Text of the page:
Can simulation replace part of clinical time? Two parallel randomised controlled trials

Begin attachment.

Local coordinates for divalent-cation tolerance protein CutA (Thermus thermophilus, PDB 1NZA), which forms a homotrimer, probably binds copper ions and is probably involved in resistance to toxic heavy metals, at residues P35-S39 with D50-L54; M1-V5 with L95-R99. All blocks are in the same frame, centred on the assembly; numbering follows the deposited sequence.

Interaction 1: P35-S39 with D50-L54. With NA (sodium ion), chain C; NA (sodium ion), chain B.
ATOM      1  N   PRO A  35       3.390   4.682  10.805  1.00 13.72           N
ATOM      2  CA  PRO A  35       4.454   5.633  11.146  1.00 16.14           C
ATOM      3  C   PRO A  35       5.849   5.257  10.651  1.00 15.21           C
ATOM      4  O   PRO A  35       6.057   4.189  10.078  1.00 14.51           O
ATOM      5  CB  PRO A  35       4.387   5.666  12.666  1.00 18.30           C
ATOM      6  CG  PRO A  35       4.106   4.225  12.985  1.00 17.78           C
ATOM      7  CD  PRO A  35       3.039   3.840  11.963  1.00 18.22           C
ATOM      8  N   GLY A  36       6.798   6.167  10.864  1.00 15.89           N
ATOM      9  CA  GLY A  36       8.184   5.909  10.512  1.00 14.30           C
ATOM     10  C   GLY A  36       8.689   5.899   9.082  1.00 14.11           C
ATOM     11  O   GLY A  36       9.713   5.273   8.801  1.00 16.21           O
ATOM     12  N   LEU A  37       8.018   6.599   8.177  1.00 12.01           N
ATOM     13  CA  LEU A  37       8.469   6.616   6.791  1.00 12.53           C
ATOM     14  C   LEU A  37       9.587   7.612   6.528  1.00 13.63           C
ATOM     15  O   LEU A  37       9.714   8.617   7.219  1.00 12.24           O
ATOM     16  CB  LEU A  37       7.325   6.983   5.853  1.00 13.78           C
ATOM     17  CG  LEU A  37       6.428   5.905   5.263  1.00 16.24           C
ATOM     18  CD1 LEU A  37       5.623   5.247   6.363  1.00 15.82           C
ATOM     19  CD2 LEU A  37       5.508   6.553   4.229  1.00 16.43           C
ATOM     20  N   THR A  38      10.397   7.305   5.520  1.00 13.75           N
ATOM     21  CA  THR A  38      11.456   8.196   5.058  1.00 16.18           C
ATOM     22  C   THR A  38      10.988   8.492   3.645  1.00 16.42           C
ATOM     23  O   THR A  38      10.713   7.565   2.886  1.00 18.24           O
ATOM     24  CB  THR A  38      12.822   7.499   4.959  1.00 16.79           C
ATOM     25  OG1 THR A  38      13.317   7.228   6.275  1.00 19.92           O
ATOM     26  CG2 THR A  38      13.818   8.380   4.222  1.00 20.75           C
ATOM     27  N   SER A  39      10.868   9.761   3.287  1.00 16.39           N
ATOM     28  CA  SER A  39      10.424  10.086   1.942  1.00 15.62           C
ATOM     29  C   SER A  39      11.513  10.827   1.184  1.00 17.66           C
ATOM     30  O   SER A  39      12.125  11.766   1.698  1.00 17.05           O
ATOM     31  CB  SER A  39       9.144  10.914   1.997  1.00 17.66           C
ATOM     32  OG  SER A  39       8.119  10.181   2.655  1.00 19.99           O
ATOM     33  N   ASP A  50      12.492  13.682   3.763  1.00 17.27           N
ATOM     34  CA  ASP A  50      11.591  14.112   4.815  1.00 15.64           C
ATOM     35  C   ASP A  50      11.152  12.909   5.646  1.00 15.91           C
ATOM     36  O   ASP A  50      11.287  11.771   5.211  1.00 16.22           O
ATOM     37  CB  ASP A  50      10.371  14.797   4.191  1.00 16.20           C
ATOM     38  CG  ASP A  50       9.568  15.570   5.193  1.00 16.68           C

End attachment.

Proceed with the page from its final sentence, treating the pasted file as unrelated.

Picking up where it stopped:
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Context: Education in simulated learning environments (SLEs) has grown rapidly across health care professions, yet no substantive randomised controlled trial (RCT) has investigated whether SLEs can, in part, substitute for traditional clinical education. Methods: Participants were physiotherapy students (RCT 1, n = 192; RCT 2, n = 178) from six Australian universities undertaking clinical education in an ambulatory care setting with patients with musculoskeletal disorders. A simulated learning programme was developed as a replica for clinical education in musculoskeletal practice to replace 1 week of a 4-week clinical education placement. Two SLE models were designed. Model 1 provided 1 week in the SLE, followed by 3 weeks in clinical immersion; Model 2 offered training in the SLE in parallel with clinical immersion during the first 2 weeks of the 4-week placement. Two single-blind, multicentre RCTs (RCT 1, Model 1; RCT 2, Model 2) were conducted using a non-inferiority design to determine if the clinical competencies of students part-educated in SLEs would be any worse than those of students educated fully in traditional clinical immersion. The RCTs were conducted simultaneously, but independently. Within each RCT, students were stratified on academic score and randomised to either the SLE group or the control (‘Traditional’) group, which undertook 4 weeks of traditional clinical immersion. The primary outcome measure was a blinded assessment of student competency conducted over two clinical examinations at week 4 using the Assessment of Physiotherapy Practice (APP) tool.Results: Students’ achievement of clinical competencies was no worse in the SLE groups than in the Traditional groups in either RCT (Margin [Δ] ≥ 0.4 difference on APP score; RCT 1: 95% CI − 0.07 to 0.17; RCT 2: 95% CI − 0.11 to 0.16). Conclusions: These RCTs provide evidence that clinical education in an SLE can in part (25%) replace clinical time with real patients without compromising students’ attainment of the professional competencies required to practise.
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